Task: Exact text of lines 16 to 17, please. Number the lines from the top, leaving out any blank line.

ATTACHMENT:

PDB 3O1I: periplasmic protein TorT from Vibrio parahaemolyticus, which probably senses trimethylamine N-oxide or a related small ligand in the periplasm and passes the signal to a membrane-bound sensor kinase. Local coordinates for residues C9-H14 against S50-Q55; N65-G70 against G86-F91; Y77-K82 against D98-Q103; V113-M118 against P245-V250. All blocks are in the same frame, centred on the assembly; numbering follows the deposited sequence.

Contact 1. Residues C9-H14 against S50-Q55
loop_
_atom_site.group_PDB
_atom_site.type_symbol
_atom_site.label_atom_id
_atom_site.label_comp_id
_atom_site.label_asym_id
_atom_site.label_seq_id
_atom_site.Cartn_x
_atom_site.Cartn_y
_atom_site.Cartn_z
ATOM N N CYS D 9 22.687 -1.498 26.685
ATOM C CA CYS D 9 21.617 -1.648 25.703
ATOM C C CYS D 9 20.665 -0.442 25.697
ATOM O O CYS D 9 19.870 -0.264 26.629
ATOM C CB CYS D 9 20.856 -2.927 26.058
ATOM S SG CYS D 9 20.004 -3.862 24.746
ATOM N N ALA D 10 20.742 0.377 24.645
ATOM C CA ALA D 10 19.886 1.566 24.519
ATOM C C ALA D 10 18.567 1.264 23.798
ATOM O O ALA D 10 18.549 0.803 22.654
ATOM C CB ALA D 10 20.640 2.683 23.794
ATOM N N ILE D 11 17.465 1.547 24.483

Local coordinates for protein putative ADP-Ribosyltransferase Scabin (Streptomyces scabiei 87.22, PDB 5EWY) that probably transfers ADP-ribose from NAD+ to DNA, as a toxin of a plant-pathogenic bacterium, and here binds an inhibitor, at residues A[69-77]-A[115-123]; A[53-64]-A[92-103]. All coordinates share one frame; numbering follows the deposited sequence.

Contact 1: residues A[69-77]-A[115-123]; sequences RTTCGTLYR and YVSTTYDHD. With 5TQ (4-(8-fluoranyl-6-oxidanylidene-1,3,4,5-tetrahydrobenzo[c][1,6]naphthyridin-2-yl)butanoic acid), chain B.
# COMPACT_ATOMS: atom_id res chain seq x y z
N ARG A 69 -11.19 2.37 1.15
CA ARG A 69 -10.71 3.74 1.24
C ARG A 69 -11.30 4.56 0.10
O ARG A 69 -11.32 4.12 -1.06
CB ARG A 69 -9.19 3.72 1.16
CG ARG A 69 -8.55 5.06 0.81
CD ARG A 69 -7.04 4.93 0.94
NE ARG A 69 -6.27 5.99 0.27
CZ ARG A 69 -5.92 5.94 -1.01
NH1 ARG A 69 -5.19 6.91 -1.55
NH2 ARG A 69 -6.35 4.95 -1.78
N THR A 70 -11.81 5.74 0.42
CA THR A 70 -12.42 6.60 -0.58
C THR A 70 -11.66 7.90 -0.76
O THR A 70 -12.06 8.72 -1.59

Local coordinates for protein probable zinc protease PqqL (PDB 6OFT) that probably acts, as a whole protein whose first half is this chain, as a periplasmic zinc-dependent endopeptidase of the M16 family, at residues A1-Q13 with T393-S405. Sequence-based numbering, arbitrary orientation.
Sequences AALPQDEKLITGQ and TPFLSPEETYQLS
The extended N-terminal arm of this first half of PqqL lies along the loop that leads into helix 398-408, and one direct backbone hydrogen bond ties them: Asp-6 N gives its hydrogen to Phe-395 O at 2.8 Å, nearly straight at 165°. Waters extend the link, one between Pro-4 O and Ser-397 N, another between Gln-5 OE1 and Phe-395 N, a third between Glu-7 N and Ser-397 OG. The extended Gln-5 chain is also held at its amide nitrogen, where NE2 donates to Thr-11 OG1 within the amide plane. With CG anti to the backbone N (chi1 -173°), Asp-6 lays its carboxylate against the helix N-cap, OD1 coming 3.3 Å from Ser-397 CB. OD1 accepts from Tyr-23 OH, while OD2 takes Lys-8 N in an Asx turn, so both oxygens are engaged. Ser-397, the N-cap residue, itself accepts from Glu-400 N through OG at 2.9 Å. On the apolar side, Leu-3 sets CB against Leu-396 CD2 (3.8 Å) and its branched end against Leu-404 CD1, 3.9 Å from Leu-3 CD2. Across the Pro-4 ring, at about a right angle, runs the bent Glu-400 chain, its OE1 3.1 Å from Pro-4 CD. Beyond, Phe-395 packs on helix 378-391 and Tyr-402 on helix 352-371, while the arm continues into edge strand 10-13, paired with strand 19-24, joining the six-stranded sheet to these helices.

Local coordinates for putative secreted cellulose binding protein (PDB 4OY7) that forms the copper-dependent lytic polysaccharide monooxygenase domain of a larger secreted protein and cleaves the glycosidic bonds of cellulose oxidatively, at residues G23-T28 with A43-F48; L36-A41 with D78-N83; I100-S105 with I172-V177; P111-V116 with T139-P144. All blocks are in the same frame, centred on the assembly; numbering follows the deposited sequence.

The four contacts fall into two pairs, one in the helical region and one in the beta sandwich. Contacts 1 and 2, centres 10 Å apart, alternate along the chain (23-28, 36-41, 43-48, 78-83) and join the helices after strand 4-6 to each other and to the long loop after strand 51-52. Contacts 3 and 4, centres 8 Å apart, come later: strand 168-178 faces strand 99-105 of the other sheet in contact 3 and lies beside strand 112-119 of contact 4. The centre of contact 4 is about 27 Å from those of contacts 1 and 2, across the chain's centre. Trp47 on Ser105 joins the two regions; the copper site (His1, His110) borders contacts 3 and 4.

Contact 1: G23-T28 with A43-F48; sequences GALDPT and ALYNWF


ATOM O O CYS D 9 19.870 -0.264 26.629
ATOM C CB CYS D 9 20.856 -2.927 26.058